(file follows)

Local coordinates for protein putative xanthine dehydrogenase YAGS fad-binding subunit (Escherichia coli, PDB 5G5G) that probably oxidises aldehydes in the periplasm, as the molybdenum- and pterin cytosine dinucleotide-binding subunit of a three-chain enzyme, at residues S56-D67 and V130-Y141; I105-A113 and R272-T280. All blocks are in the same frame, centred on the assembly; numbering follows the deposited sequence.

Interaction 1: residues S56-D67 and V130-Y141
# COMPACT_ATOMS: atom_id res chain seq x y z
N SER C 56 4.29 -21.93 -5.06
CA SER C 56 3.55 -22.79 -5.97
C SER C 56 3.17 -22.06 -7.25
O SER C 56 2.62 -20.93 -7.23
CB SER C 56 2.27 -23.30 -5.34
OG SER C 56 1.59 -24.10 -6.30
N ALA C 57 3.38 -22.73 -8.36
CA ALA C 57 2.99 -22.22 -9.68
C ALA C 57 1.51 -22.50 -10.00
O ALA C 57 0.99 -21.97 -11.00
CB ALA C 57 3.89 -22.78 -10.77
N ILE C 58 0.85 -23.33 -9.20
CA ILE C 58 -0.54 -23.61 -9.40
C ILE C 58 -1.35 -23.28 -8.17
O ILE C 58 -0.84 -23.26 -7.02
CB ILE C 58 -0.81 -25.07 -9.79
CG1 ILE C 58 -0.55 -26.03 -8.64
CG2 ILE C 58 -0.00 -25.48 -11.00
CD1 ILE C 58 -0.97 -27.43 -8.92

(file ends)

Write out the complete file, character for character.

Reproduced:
Local coordinates for protein putative xanthine dehydrogenase YAGS fad-binding subunit (Escherichia coli, PDB 5G5G) that probably oxidises aldehydes in the periplasm, as the molybdenum- and pterin cytosine dinucleotide-binding subunit of a three-chain enzyme, at residues S56-D67 and V130-Y141; I105-A113 and R272-T280. All blocks are in the same frame, centred on the assembly; numbering follows the deposited sequence.

Interaction 1: residues S56-D67 and V130-Y141
# COMPACT_ATOMS: atom_id res chain seq x y z
N SER C 56 4.29 -21.93 -5.06
CA SER C 56 3.55 -22.79 -5.97
C SER C 56 3.17 -22.06 -7.25
O SER C 56 2.62 -20.93 -7.23
CB SER C 56 2.27 -23.30 -5.34
OG SER C 56 1.59 -24.10 -6.30
N ALA C 57 3.38 -22.73 -8.36
CA ALA C 57 2.99 -22.22 -9.68
C ALA C 57 1.51 -22.50 -10.00
O ALA C 57 0.99 -21.97 -11.00
CB ALA C 57 3.89 -22.78 -10.77
N ILE C 58 0.85 -23.33 -9.20
CA ILE C 58 -0.54 -23.61 -9.40
C ILE C 58 -1.35 -23.28 -8.17
O ILE C 58 -0.84 -23.26 -7.02
CB ILE C 58 -0.81 -25.07 -9.79
CG1 ILE C 58 -0.55 -26.03 -8.64
CG2 ILE C 58 -0.00 -25.48 -11.00
CD1 ILE C 58 -0.97 -27.43 -8.92